Depending on the number of studies identified, we intend to extract data to assist in the quality assessment of primary studies using the Cochrane risk of bias tool which considers the following study characteristics: sequence generation-randomization, treatment allocation concealment, blinding, completeness of outcome data, selective outcome reporting and other sources of bias. If large numbers of studies are identified, we will limit quality assessment to those characteristics which are most relevant to self-management interventions and most clearly related to bias (allocation concealment)
Two review authors will independently assess the risk of bias in included studies. Disagreements between the review authors over the risk of bias in particular studies will be resolved by discussion and with involvement of a third review author where necessary. Sensitivity analysis will be applied on the high-quality studies based on the outcomes of the methodological quality assessment.
Strategy for data synthesis
In this review, meta-analytic procedures will be used to synthesize and present the data from individual studies.
We will apply standardised measures of effect (such as the standardised mean difference) so that the results of different self-management interventions can be compared by decision-makers to assess their relative value.
The primary analysis will consider the ability of models of self-management to reduce hospitalisation rates and costs, without compromising patient outcomes.
We will present the results using a modification of the permutation matrix, plotting the effect of interventions (together with their associated confidence intervals) on utilisation and outcomes simultaneously and placing them in the relevant quadrants of the matrix depending on the pattern of outcomes.
We will explore statistical heterogeneity thoroughly in such analyses through use of appropriate statistics such as I-squared. We will consider an I-squared value greater than 50% indicative of substantial heterogeneity. We will conduct sensitivity analyses based on study quality. We will also assess evidence of publication bias.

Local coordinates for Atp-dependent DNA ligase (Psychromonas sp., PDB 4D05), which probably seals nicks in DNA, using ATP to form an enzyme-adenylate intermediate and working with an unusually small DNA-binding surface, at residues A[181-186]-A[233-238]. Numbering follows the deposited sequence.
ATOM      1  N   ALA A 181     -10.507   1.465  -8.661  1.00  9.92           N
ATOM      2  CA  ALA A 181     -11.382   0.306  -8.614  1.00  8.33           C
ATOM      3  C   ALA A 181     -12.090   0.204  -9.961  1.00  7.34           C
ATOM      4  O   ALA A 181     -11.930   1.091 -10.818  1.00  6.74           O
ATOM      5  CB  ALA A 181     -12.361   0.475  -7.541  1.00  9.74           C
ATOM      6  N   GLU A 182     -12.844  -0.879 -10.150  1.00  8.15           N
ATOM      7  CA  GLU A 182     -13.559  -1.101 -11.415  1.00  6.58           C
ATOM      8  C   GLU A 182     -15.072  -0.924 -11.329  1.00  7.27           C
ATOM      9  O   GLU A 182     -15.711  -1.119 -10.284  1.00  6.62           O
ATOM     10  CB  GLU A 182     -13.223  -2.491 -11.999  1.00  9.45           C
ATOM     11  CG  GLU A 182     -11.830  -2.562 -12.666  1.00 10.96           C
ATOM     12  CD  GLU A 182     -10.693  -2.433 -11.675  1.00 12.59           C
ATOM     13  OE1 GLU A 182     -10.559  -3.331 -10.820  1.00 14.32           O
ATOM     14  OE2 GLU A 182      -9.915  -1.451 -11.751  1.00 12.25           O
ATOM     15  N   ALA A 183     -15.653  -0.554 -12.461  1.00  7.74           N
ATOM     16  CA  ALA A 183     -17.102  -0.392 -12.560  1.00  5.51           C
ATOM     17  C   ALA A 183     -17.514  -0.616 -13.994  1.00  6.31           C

Analysis of subgroups or subsets
We will conduct meta-analyses pooling data relating to particular models of self-management support where the models, populations and study contexts are sufficiently similar to make such analyses appropriate and interpretable.
We will explore the characteristics of models of self-management showing favourable patterns of outcomes in the matrix through narrative review or through subgroup analysis and meta-regression techniques if the data are amenable.
Characteristics will include those of the population (e.g. type of long-term condition, age, gender, deprivation and multimorbidity), the intervention (e.g. skillmix, intervention content, and delivery method) and the study context (e.g. geographical location, type of health system, date of study).
We will seek to publish the outcomes of this review in conventional academic journals, to complement the study report made available through the NIHR SDO website (funder of this review) and appropriate University locations.
Additionally, we plan to disseminate the outcomes of this review to patients and professionals in the NHS and provide them with a tool to support effective decision-making in the NHS. This dissemination plan has not yet finalized as patient and public involvement and NHS manager representatives will feed into our plans for dissemination to patients and professionals in the NHS. Our findings will inform NHS Evidence work relating to QIPP (http://www.library.nhs.uk/qipp/), and the quantitative review will be delivered to a standard that will enable it to be abstracted by the Database of Abstracts of Reviews of Effects (DARE).
Contact details for further information
Williamson Building, Centre for Primary Care, Institute of Population Health, University of Manchester, Oxford Road, M13 9PL
Organisational affiliation of the review
University of Manchester
Dr MARIA PANAGIOTI, University of Manchester Professor PETER BOWER, University of Manchester Professor Anne Rogers, University of Southampton Professor Elizabeth Murray, University College London Dr Gerry Richardson, University of York Dr Kennedy Anne, University of Southampton Professor Stanton Newman, City University
Details of any existing review of the same topic by the same authors
A previous review of the economics of self-management conducted by members of our team identified 39 economic evaluations of self-management support interventions of which 22 were randomised controlled trials. The citation for the existing review is Richardon G, Gravelle H, Weatherly H, Ritchie G. Cost-effectiveness of interventions to support self-care: A systematic review. Intern J Tech Assess Health Care. 2005; 21(4): 423-432. This review aims to conduct an update of searches for this earlier review of the economics of self-management in the light of the publication of significant new research in this area.
Searches will be updated to 2012 and will be expanded to increase their sensitivity to a broader range of measures of utilisation beyond formal cost effectiveness analyses, as many studies report health care utilisation measures without a full cost effectiveness analysis.
Anticipated or actual start date
01 April 2012
Anticipated completion date
31 March 2013
National Institute for Health Research SDO (Ref: 11/1014)
Formal screening of search results against eligibility criteria
Risk of bias (quality) assessment
PROSPERO This information has been provided by the named contact for this review. CRD has accepted this information in good faith and registered the review in PROSPERO. CRD bears no responsibility or liability for the content of this registration record, any associated files or external websites.